The following is in response to a letter to the Editor which appeared last week. That letter was in response to John Hussman’s commentary, Sixteen Cents: Pushing the Unstable Limits of Monetary Policy, which appeared on January 24.
It is correct that the fit between money demand and short-term interest rates is not well captured by a single variable equation (the log of the T-bill yield) at very high interest rates. What is striking, however, is the apparent notion that all concerns about monetary policy here can be summarily disregarded – not as a consequence of competing evidence, economic theory, or thoughtful rebuttal, but merely by the ability to draw a curve.
My “Sixteen Cents” commentary did use a single-variable equation in order to somewhat simplify what was already a complex discussion, but the commentary also included a more robust fit using lagged values of liquidity preference, which has a 96% R-squared with the observed data (note that two-variable fits typically do not plot as smooth lines when graphed against only one of the variables).
You can quickly calculate the “steady state” of the above relationship by treating M/PY as a constant, which gives you M/PY = 0.0934 – 0.022 ln(i), which is essentially the single-variable equation I presented in my commentary.
Of course, it is also possible to improve the fit at high interest rates by adding a quadratic term with an infinitesimal regression coefficient. I chose not to do this because the quadratic term would begin to exert excessively large effects if interest rates were to increase beyond the highest levels observed in the post-war period. Also, the theoretical basis for that sort of term is not clear. But for the chart below, I’ve added a quadratic factor to better improve the fit (not that it changes the analysis any).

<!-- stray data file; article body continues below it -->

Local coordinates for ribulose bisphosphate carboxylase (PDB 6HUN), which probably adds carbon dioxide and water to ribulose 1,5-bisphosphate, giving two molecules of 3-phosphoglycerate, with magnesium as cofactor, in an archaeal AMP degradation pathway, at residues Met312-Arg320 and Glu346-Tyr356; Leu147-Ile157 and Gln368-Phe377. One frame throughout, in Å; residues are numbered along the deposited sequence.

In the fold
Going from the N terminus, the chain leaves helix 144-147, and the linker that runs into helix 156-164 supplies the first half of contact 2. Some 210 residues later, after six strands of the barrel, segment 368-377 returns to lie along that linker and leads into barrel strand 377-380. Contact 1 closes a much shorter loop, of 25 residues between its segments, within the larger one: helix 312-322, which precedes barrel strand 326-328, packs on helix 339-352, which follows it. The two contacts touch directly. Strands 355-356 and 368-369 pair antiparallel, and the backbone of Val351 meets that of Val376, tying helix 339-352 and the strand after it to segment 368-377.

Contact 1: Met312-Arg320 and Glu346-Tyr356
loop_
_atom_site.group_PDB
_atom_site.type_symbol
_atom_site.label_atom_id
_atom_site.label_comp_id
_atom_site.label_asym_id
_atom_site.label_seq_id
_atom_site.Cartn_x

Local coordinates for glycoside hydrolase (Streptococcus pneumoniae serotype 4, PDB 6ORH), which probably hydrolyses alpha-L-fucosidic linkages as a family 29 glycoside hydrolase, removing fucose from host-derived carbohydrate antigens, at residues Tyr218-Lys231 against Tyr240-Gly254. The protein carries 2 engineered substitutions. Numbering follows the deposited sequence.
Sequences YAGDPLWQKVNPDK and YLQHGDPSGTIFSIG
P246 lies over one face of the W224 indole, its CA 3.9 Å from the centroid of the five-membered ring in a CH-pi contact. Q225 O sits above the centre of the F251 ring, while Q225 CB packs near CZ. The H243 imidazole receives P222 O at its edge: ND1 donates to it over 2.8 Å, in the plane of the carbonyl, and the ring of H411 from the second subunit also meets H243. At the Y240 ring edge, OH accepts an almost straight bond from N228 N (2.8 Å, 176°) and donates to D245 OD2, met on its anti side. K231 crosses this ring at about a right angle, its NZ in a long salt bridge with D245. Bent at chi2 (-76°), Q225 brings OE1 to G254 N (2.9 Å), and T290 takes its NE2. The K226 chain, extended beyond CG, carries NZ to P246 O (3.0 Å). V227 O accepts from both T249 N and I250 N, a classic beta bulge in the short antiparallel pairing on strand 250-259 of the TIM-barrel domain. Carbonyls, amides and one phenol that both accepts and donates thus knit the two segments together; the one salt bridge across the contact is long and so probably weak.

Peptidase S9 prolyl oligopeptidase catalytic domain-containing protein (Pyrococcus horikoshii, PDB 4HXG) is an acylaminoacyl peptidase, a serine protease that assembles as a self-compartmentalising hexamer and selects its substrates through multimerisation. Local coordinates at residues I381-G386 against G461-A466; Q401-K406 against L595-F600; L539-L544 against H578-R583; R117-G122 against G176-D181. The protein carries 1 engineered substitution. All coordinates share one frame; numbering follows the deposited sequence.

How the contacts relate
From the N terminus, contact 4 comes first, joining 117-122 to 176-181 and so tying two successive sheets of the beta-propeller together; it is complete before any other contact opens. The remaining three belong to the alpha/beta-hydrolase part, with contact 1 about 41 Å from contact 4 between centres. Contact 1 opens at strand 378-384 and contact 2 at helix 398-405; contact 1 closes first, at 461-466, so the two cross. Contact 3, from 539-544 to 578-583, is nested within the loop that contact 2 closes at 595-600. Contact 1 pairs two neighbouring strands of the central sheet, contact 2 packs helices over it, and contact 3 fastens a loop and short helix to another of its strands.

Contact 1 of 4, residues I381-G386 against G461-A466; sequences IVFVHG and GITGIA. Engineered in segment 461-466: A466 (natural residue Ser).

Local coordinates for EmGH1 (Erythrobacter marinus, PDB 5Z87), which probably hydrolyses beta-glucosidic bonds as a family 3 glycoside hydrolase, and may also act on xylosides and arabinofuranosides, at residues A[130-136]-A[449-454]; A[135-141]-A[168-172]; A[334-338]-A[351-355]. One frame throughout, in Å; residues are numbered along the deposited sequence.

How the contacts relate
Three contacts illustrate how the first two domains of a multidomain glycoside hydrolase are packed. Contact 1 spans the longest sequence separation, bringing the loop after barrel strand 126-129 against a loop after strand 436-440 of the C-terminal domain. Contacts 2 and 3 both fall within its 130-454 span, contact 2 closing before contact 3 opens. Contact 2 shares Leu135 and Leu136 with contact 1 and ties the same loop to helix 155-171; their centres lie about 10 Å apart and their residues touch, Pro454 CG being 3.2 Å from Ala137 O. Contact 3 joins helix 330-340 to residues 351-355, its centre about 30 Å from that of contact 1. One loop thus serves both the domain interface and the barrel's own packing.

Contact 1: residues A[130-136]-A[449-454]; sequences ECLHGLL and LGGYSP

However one wishes to estimate the relationship, it is clear that the amount of cash that individuals hold here is highly sensitive on the requirement that short-term interest rates remain low indefinitely. Notice, for example, that individuals, banks and corporations in the U.S. economy have never demonstrated a willingness to hold more than 10 cents of monetary base per dollar of GDP when Treasury bill rates have been higher than even 2%. A reduced willingness to hold base money would inevitably force a change in the value of base money relative to goods and services, which is what we normally describe as “inflation.” The argument hardly revolves around the precision of the fit at low interest rates.
In short, nothing in the objection provides a basis to alter the conclusions of our analysis, or our significant concerns about the present course of monetary policy. But least now the charts might look more satisfying to the eye.
John P. Hussman, Ph.D.
Hussman Investment Trust
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